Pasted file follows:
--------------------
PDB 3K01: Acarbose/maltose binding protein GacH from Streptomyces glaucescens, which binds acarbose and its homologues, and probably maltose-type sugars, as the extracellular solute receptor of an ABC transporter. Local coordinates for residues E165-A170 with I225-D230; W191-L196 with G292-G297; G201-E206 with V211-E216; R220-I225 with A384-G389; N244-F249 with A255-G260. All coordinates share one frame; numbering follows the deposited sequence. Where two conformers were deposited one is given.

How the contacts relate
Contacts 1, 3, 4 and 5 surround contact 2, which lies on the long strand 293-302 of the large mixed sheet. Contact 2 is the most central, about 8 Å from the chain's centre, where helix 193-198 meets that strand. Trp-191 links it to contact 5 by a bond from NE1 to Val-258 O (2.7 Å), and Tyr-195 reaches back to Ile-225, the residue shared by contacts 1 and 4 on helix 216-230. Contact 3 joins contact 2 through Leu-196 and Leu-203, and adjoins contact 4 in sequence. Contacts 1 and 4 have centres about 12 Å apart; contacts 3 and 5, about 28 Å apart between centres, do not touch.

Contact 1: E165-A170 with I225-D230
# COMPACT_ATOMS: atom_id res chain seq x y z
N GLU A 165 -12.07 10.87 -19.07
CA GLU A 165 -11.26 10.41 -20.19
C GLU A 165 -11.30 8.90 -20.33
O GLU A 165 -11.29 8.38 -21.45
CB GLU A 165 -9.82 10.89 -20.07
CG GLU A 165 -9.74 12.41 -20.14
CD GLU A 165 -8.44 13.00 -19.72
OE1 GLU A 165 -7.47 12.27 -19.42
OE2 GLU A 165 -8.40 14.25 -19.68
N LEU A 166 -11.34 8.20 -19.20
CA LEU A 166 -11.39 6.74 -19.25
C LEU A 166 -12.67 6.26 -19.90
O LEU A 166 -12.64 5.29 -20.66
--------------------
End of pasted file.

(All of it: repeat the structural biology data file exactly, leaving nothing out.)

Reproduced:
PDB 3K01: Acarbose/maltose binding protein GacH from Streptomyces glaucescens, which binds acarbose and its homologues, and probably maltose-type sugars, as the extracellular solute receptor of an ABC transporter. Local coordinates for residues E165-A170 with I225-D230; W191-L196 with G292-G297; G201-E206 with V211-E216; R220-I225 with A384-G389; N244-F249 with A255-G260. All coordinates share one frame; numbering follows the deposited sequence. Where two conformers were deposited one is given.

How the contacts relate
Contacts 1, 3, 4 and 5 surround contact 2, which lies on the long strand 293-302 of the large mixed sheet. Contact 2 is the most central, about 8 Å from the chain's centre, where helix 193-198 meets that strand. Trp-191 links it to contact 5 by a bond from NE1 to Val-258 O (2.7 Å), and Tyr-195 reaches back to Ile-225, the residue shared by contacts 1 and 4 on helix 216-230. Contact 3 joins contact 2 through Leu-196 and Leu-203, and adjoins contact 4 in sequence. Contacts 1 and 4 have centres about 12 Å apart; contacts 3 and 5, about 28 Å apart between centres, do not touch.

Contact 1: E165-A170 with I225-D230
# COMPACT_ATOMS: atom_id res chain seq x y z
N GLU A 165 -12.07 10.87 -19.07
CA GLU A 165 -11.26 10.41 -20.19
C GLU A 165 -11.30 8.90 -20.33
O GLU A 165 -11.29 8.38 -21.45
CB GLU A 165 -9.82 10.89 -20.07
CG GLU A 165 -9.74 12.41 -20.14
CD GLU A 165 -8.44 13.00 -19.72
OE1 GLU A 165 -7.47 12.27 -19.42
OE2 GLU A 165 -8.40 14.25 -19.68
N LEU A 166 -11.34 8.20 -19.20
CA LEU A 166 -11.39 6.74 -19.25
C LEU A 166 -12.67 6.26 -19.90
O LEU A 166 -12.64 5.29 -20.66